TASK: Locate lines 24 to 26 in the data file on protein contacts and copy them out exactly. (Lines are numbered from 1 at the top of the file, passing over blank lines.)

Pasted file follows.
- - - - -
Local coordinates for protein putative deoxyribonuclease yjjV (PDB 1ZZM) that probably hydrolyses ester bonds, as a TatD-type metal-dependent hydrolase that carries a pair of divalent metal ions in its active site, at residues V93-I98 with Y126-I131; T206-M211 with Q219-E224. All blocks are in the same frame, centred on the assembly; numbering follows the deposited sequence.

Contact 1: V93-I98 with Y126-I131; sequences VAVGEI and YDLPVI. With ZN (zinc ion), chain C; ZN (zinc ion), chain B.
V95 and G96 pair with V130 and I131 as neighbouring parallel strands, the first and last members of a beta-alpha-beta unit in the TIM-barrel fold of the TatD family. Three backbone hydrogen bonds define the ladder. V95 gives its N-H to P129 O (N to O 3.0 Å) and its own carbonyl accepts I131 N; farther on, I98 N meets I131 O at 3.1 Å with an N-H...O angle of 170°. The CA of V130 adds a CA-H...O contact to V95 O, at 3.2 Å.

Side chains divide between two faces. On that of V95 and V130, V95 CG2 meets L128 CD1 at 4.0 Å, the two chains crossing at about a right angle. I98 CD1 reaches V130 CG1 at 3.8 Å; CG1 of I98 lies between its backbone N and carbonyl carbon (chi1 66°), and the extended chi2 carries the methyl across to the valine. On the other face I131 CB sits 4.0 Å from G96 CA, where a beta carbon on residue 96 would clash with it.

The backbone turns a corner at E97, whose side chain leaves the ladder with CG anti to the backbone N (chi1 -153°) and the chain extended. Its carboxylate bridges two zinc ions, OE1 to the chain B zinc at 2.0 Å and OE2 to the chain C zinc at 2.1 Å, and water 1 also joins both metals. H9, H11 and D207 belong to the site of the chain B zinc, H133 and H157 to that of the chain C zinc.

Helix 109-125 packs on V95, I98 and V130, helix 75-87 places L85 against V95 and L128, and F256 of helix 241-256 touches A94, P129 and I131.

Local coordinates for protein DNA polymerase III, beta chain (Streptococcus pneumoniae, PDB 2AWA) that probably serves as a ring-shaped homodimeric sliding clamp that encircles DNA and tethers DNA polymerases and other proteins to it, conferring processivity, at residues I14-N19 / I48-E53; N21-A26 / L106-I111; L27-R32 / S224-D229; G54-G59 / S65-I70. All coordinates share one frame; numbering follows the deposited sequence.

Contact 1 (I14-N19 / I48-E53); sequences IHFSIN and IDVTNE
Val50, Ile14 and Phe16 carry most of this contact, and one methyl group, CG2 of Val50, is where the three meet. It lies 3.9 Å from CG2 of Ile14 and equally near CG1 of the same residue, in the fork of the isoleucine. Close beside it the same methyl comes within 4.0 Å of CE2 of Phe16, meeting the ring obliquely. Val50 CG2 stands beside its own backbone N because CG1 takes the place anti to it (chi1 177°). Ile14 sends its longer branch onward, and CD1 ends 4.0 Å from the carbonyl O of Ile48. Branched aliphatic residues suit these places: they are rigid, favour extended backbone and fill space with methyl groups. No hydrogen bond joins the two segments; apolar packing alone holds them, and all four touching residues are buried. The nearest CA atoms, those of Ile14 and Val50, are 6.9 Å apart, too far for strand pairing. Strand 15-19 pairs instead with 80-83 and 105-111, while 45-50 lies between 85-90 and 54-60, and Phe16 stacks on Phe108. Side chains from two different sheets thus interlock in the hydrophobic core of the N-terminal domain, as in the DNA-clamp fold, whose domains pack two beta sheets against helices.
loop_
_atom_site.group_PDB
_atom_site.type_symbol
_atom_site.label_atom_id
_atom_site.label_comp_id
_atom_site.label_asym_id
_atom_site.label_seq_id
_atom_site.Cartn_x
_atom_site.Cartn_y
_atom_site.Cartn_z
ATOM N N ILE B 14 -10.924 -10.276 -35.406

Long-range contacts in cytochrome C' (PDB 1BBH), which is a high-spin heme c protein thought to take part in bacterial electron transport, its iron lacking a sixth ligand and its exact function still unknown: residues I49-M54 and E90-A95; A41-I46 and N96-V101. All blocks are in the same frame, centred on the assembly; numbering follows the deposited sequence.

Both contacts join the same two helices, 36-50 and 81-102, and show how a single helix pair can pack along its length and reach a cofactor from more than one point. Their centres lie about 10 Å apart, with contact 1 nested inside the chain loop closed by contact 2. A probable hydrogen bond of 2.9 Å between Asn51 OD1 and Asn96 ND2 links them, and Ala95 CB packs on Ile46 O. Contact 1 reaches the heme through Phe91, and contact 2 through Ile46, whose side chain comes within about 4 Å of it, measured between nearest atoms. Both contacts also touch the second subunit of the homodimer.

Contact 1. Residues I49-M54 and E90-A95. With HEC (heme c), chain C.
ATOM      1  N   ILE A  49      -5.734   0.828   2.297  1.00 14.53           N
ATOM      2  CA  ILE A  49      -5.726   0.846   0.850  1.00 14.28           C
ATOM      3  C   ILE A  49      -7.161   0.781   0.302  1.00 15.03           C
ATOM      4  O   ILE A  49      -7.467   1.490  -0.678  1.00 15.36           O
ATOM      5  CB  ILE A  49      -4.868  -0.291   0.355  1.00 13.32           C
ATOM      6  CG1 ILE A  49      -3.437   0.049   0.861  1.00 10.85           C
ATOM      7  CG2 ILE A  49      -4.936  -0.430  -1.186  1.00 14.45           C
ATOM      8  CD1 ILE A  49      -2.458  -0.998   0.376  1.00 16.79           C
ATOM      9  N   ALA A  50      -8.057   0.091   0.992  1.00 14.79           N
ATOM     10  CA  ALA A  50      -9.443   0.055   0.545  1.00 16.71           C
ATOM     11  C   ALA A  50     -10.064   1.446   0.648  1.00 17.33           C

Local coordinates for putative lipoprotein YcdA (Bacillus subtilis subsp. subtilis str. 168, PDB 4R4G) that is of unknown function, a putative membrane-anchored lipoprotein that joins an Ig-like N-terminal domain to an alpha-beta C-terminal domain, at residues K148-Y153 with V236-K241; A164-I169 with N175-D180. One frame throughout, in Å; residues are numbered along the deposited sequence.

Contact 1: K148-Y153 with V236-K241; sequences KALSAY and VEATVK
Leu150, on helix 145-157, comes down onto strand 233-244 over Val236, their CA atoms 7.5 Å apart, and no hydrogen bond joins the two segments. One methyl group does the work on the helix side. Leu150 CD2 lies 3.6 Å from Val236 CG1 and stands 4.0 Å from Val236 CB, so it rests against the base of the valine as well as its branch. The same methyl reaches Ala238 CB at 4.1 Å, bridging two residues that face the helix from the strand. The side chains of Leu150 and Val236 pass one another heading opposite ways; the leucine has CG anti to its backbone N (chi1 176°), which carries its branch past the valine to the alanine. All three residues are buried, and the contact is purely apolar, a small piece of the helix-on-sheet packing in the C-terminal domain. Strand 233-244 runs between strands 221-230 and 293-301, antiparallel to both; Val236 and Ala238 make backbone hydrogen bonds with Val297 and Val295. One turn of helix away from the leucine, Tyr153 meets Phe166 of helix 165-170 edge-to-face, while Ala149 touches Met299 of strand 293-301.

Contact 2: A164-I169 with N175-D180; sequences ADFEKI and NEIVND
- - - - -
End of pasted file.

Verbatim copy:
ATOM      1  N   ILE A  49      -5.734   0.828   2.297  1.00 14.53           N
ATOM      2  CA  ILE A  49      -5.726   0.846   0.850  1.00 14.28           C
ATOM      3  C   ILE A  49      -7.161   0.781   0.302  1.00 15.03           C